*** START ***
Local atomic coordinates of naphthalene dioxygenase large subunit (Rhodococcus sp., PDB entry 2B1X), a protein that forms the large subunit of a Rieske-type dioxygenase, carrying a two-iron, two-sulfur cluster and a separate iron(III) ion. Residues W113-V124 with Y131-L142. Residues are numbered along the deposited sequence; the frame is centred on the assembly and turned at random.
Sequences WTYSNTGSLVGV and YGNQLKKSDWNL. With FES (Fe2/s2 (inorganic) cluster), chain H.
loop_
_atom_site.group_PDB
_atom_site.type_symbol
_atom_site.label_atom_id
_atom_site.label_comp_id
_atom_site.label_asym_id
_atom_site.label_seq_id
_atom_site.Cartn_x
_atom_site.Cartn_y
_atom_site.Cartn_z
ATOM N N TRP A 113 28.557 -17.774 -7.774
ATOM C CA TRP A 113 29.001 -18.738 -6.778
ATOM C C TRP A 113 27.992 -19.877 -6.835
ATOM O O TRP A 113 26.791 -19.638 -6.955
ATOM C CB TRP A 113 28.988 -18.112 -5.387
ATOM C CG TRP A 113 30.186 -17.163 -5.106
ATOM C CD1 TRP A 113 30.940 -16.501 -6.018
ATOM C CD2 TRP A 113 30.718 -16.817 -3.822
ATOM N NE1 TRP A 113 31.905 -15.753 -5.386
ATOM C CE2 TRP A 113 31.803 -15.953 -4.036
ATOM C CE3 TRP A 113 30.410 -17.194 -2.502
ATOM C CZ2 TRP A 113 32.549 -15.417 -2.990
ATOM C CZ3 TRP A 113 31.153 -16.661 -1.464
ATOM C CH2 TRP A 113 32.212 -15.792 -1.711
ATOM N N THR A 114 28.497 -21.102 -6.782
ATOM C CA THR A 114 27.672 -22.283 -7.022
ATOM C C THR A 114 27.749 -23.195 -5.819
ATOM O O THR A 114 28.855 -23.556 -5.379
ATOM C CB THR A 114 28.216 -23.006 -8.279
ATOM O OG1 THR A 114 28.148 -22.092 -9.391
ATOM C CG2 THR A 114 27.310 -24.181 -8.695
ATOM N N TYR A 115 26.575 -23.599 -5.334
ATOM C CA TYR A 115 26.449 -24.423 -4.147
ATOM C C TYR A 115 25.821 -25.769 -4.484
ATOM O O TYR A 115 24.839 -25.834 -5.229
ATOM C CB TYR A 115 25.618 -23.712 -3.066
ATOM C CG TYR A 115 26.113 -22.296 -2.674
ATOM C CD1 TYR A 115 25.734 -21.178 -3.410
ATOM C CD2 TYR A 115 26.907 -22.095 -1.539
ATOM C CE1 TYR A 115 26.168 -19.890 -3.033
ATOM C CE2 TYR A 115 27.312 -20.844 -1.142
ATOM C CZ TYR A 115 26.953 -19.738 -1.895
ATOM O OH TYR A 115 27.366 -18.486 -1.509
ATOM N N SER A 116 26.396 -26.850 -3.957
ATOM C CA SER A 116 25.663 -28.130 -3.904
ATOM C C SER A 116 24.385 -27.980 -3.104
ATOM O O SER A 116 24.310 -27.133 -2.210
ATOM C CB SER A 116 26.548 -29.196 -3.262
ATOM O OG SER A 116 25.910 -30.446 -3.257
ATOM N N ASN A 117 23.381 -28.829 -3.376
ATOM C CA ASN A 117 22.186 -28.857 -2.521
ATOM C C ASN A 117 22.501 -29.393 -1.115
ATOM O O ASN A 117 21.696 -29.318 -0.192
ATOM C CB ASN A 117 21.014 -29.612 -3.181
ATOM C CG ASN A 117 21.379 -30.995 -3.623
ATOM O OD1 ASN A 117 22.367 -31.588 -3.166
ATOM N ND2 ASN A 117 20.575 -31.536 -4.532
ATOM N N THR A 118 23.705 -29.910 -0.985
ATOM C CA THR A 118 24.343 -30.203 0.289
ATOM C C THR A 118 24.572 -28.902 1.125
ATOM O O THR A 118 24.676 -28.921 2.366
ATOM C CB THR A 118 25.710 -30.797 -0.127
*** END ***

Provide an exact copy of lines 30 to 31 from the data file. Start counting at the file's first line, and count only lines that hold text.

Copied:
ATOM O O THR A 114 28.855 -23.556 -5.379
ATOM C CB THR A 114 28.216 -23.006 -8.279